The Top 5 Reasons You Should Go to Graduate School

As costs of higher education continue to rise, countless articles and opinions have surfaced discouraging the pursuit of additional degrees.

While graduate school isn’t right for everyone, there are many tangible benefits to earning a higher degree that can often outweigh associated negatives.

Making a personal and financial investment in graduate school can yield significant returns for your career and your future.

Here are our top 5 reasons to go to graduate school:

 

1. Graduate school provides opportunities for highly increased lifetime financial earnings and more career advancement.

GSM earnings stat

In most professions, possessing a graduate degree allows for significantly higher earnings than just having a bachelor’s. In fields ranging from web design to finance, having a master’s degree can bump up salary growth from between 17-20% per year.

In some fields, those who hold a master’s degree reap even more benefit; biology and life science master’s students earn 70% more in those disciplines than those with bachelor’s degrees in the same field.

Many fields now require you to obtain a master’s degree; if not, a master’s is often highly encouraged. For example, while social work graduates with a bachelor’s degree are sometimes able to find employment, most government agencies and positions in clinical social work require a master’s degree to advance.

Even if your chosen field doesn’t require a master’s degree, the increased potential for lifetime earnings is a major incentive to pursue further education. Those holding master’s degrees will typically earn about $400,000 more than their bachelor’s degree counterparts over their lifespan.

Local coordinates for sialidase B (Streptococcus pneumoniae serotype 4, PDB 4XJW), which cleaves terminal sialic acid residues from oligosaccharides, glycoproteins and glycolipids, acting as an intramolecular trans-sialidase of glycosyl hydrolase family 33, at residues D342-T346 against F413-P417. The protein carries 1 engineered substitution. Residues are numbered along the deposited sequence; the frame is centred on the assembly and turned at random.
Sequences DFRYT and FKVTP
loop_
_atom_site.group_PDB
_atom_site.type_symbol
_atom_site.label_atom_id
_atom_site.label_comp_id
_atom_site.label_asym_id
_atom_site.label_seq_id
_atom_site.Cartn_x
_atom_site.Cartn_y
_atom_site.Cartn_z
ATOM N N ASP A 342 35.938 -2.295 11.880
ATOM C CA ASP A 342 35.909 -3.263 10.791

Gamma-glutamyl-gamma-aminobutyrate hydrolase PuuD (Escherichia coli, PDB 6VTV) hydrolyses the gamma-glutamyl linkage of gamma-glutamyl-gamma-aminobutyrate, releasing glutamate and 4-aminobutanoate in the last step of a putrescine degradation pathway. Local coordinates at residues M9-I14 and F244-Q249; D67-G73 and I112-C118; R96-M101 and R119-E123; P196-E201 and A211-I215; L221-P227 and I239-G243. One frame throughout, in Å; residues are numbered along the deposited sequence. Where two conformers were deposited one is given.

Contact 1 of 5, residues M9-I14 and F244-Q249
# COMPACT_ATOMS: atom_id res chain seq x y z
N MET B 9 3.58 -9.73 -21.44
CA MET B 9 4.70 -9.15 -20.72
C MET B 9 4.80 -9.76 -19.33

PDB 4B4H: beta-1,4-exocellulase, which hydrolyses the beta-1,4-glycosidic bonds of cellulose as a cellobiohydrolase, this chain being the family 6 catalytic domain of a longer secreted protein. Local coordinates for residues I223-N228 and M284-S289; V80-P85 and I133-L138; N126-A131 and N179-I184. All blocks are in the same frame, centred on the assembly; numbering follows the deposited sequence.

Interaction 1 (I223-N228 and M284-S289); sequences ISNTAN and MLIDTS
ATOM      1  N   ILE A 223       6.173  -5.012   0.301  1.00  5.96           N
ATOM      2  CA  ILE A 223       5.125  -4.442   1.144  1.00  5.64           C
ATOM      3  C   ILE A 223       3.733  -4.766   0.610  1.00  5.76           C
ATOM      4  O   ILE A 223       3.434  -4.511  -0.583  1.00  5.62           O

2. Getting a graduate degree allows you to change career paths.

After a few years in the working world, many people realize that they have selected the wrong path and want to pursue a new career.

Graduate school is a great way to get the education necessary to switch career paths and gain experience in a field unrelated to your time as an undergrad.

MBAs are a particularly useful degree for those seeking to change career paths. An MBA offers students the ability to initially take a variety of courses in business before choosing a 2nd year specialization, as well as the chance to intern after the first year to gain experience and insight into their desired career path.

 

3. Graduate students can often receive a stipend in addition to a free education through teaching and assistantship positions.

Graduate school is expensive, but there are a lot of options to lessen the cost while still pursuing your goals and gaining valuable experience in your field.

Assistantships are programs that provide funding to students for their graduate program, while also having them work for their university in some capacity. Some assistantships even pay students on top of the cost of tuition.

Fellowships are another channel to pursue; there are a wide variety of graduate fellowships available in a multitude of disciplines that typically cover all costs associated with graduate school, ranging from tuition to housing.

 

4. Graduate school provides the chance to become a subject-matter expert in your chosen field.

A lot of bachelor’s degrees are very generalized; while undergraduate majors like marketing are broad and provide a solid overview of the field, a more specialized master’s degree makes you a marketable candidate with a more targeted skill set.

Gradschoolmatch has thousands of specialized graduate and doctoral programs to get connected with; you might even find speciality areas in your field or a related field that you’ve never even heard of that interests you.

 

5. Graduate school allows you to utilize the networks of both your professors and your peers.